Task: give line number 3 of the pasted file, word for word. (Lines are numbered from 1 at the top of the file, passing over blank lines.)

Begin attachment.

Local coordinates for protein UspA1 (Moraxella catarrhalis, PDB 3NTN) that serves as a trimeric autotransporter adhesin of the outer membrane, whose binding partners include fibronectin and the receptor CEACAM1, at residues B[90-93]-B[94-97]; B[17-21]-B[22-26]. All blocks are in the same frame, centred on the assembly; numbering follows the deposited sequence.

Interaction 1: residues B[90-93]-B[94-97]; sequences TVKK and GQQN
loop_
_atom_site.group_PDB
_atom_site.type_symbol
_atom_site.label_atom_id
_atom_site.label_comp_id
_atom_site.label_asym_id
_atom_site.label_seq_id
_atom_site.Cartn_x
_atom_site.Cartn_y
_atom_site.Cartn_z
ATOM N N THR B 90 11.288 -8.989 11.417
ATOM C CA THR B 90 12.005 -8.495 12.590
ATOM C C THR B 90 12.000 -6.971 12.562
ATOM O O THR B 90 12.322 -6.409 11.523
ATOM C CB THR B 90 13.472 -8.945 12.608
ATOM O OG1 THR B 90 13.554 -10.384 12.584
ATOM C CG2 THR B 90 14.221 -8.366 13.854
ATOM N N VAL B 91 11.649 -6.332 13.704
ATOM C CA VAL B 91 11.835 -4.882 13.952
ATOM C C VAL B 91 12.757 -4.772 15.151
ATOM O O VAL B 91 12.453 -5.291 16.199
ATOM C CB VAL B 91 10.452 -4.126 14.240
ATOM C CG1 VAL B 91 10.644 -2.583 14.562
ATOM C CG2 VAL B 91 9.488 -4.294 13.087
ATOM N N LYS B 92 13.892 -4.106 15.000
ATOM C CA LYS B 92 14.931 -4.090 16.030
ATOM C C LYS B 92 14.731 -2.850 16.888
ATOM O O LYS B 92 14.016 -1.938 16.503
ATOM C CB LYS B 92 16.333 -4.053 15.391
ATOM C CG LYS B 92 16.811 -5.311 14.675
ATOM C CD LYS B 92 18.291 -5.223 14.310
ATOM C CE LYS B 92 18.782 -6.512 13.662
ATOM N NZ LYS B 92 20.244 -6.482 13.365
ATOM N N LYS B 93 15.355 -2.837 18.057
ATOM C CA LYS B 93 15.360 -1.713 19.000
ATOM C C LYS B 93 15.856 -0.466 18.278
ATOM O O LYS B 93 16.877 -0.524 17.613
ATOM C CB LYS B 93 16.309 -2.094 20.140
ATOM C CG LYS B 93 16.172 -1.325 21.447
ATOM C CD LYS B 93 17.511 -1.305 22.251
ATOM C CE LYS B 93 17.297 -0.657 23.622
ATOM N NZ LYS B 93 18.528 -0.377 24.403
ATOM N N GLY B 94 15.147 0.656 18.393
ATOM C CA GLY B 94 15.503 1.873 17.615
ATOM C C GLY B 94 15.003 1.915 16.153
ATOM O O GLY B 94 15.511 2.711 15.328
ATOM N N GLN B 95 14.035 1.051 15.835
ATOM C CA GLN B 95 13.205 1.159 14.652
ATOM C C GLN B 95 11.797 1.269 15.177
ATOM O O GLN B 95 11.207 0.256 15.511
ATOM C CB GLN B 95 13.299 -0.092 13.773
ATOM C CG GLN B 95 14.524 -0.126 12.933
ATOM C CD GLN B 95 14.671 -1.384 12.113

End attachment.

loop_